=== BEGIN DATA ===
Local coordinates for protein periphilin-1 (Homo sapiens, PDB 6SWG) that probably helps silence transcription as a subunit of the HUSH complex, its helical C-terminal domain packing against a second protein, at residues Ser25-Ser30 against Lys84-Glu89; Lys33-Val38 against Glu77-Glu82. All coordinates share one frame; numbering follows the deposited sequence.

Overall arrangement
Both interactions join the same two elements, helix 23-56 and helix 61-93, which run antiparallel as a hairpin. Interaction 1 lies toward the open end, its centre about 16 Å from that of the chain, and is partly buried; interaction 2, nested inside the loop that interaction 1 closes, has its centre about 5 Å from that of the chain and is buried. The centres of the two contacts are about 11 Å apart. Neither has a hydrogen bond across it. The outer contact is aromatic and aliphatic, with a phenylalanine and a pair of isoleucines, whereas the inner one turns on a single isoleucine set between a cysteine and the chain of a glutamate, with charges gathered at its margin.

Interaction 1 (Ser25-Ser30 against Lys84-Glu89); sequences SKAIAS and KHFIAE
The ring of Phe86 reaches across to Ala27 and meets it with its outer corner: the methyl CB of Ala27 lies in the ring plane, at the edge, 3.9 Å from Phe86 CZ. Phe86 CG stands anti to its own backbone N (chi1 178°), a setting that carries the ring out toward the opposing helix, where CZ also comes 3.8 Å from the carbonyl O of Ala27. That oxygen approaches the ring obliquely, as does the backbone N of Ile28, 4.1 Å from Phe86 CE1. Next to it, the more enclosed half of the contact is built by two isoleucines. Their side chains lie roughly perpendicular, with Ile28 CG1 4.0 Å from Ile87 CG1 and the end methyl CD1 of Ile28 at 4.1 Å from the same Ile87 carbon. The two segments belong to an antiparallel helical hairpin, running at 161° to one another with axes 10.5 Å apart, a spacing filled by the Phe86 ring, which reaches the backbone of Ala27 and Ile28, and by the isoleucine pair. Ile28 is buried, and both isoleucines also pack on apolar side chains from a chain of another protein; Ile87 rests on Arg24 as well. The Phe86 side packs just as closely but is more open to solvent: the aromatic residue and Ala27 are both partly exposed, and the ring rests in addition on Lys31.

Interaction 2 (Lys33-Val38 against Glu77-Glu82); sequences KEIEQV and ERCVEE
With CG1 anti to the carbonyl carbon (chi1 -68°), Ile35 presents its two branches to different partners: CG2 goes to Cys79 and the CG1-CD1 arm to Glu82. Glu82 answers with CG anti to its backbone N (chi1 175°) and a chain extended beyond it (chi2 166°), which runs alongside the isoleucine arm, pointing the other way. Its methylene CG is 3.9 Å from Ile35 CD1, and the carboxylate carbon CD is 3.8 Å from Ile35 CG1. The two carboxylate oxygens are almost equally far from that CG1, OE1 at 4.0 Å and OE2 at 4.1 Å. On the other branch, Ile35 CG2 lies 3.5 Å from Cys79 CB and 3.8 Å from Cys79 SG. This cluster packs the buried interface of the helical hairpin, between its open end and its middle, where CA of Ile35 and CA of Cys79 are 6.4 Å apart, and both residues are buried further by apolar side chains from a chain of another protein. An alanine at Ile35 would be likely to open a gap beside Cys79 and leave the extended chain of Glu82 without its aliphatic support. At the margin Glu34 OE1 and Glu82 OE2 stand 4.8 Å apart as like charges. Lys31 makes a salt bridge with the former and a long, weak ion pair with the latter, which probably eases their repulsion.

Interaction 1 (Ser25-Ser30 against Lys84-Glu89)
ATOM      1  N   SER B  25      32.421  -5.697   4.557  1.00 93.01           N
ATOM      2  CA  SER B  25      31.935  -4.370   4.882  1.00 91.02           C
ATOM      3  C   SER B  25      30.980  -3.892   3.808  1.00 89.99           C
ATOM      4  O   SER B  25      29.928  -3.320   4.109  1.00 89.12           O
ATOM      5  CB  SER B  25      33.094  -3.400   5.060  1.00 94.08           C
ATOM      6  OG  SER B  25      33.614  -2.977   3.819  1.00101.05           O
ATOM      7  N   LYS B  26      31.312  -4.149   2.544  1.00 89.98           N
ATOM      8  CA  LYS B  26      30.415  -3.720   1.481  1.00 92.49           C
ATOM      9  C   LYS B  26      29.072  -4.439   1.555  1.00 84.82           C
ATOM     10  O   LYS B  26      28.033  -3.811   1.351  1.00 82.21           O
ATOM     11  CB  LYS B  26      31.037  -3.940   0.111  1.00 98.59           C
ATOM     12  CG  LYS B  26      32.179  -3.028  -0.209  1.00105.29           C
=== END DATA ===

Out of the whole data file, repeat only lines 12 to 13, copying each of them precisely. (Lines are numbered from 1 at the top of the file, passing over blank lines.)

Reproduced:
ATOM      4  O   SER B  25      29.928  -3.320   4.109  1.00 89.12           O
ATOM      5  CB  SER B  25      33.094  -3.400   5.060  1.00 94.08           C